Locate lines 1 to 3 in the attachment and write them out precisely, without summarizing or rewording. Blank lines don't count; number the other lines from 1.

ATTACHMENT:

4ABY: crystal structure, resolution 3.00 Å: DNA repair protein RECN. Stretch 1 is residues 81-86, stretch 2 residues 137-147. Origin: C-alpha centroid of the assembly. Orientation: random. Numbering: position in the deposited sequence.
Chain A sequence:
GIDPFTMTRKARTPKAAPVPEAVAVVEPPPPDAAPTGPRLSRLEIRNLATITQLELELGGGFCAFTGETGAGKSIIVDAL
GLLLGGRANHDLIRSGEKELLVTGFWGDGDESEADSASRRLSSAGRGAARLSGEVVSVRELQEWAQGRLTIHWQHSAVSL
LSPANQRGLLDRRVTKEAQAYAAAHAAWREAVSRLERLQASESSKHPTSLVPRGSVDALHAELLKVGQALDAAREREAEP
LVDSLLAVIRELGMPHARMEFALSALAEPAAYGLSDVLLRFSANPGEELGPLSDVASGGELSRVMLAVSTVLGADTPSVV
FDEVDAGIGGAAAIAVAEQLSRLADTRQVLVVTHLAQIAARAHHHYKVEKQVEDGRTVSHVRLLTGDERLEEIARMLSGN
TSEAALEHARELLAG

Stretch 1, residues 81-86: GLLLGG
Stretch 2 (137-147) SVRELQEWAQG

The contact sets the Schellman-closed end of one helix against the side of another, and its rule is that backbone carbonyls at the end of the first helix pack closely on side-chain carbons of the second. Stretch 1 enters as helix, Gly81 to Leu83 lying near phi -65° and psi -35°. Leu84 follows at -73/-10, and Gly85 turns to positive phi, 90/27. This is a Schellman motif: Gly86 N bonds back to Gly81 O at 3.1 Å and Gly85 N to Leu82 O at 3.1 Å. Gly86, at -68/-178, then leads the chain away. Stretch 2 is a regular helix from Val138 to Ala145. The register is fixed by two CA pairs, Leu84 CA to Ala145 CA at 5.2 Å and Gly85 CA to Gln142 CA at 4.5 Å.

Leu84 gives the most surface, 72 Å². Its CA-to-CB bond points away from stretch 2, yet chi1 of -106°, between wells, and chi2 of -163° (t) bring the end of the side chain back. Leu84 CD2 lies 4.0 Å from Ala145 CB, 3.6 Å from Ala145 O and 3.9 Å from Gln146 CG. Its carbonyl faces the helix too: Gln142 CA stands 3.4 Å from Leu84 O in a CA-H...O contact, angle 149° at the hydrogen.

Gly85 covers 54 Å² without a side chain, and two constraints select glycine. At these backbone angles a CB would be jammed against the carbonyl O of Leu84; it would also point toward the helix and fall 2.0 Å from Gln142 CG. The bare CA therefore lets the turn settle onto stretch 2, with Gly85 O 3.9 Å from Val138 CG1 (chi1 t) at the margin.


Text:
4ABY: crystal structure, resolution 3.00 Å: DNA repair protein RECN. Stretch 1 is residues 81-86, stretch 2 residues 137-147. Origin: C-alpha centroid of the assembly. Orientation: random. Numbering: position in the deposited sequence.
Chain A sequence:
GIDPFTMTRKARTPKAAPVPEAVAVVEPPPPDAAPTGPRLSRLEIRNLATITQLELELGGGFCAFTGETGAGKSIIVDAL